A Short Story
by Jonathan D. Scott
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"Bless me, Father for I have sinned. It’s been three months since my last confession."
"That’s a long time between confessions, young lady."
"I’m sorry, Father. Mom brings us every week, but I’ve been hiding in the choir loft."
"And your mother doesn’t notice?"
"There’s too many of us for her to keep straight, Father."
Father Paul rubbed his hand across his cheek. "You must be one of the McKinnick kids."
"The little one who always wears a pink dress?"
"That’s Katy. She’s too young for confession."
"Ah," said Father Paul, reluctant to further violate the secrecy of the confessional. "So why do you hide in the choir loft, Missy?"
There was a silence in the darkness.
"I’ve been scared to come to confession, Father. I’ve been so bad. I’m an evil person."
Hearing confession, in spite of its requirement for the faithful, was the most onerous sacrament for Father Paul. He was uncomfortable being cramped for hours in a dark closet, a pretense of anonymity between himself and his parishioners. There was rarely anything to engage his attention. Husbands who were involved in blatant extra-marital affairs spoke simply of losing their tempers with their children. Physically abusive alcoholics owned up only to falling asleep during mass. Children were the worst with their endless recounts of teasing their siblings or tormenting their pets.
"Now what would make you think you’re evil, Missy?"
"You’re not allowed to tell anybody what I tell you, are you, Father?"
"No, I’m not. Whatever you tell me is going to be between you, me, and God."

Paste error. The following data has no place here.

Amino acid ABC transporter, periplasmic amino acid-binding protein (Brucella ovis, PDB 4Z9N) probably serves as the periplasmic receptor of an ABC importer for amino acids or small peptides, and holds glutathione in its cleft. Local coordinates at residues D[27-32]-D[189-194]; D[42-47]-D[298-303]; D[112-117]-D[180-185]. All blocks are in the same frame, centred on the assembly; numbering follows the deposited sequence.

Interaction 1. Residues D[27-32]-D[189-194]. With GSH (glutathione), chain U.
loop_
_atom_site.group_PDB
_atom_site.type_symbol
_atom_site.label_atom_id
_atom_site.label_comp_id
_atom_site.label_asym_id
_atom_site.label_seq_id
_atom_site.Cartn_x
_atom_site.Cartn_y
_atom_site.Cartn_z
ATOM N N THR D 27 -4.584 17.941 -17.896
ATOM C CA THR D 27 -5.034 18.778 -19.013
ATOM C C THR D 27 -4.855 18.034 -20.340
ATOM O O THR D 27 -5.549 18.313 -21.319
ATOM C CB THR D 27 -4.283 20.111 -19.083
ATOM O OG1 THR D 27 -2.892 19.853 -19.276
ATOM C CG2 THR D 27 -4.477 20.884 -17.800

"Well it may have been God that started it. I don’t really know. I’m hoping you can tell me."
"First I need to know what you’ve done that makes you think you’re a bad person, Missy."
"Do you remember last summer when I was really sick, Father?"
"Of course," he said, comfortable that it was not the first lie to be told in his confessional.
"I had a real high fever. I couldn’t even come to Mass."
"That doesn’t make you an evil person."
"That’s not it, Father. You see, when I had this real high fever, I dreamed that a man came to me."
"A man?" he asked, suddenly alert to how he might reconcile the confidentiality of the confessional with a responsibility to report child abuse. "What sort of man?"
"He had a beard and was dressed in a robe. Like Jesus, but it wasn’t Jesus. I think it might have been one of the disciples."
"Ah," he said, only slightly disappointed.
"He told me I was special. That I had special powers."
"What sort of powers?"
"He didn’t say, Father, but when I woke up Michael came into my room and started jumping on my bed."
Father Paul struggled to suppress his impatience. He knew there was a line of the penitent outside the confessional. "Yes?"
"Well, I wanted him to leave, so I thought real hard and said—just in my head—Michael, stop jumping on my bed and go over to Patrick’s house. And he did, even though it was raining."
"Maybe you really said it out loud, and your fever made you think it was in your head."
"No, Father. Even if I had said it—which I didn’t—he wouldn’t have done it. I made him do it. It was the Power the disciple in my dream was talking about."
"Then I tried it on Mom a couple of days later. She was yelling at all of us about not doing our chores."
"God wants us to honor our father and mother."
"You don’t understand, Father. I told Mom in my head to stop yelling about the kitchen and call out for pizza. You know what she said, Father? She said, ‘Hells bells. I give up. You just do what you want. I’m going to call out for pizza.’ But I didn’t make her say ‘hells bells.’ That was her idea. Maybe she already went to confession about that."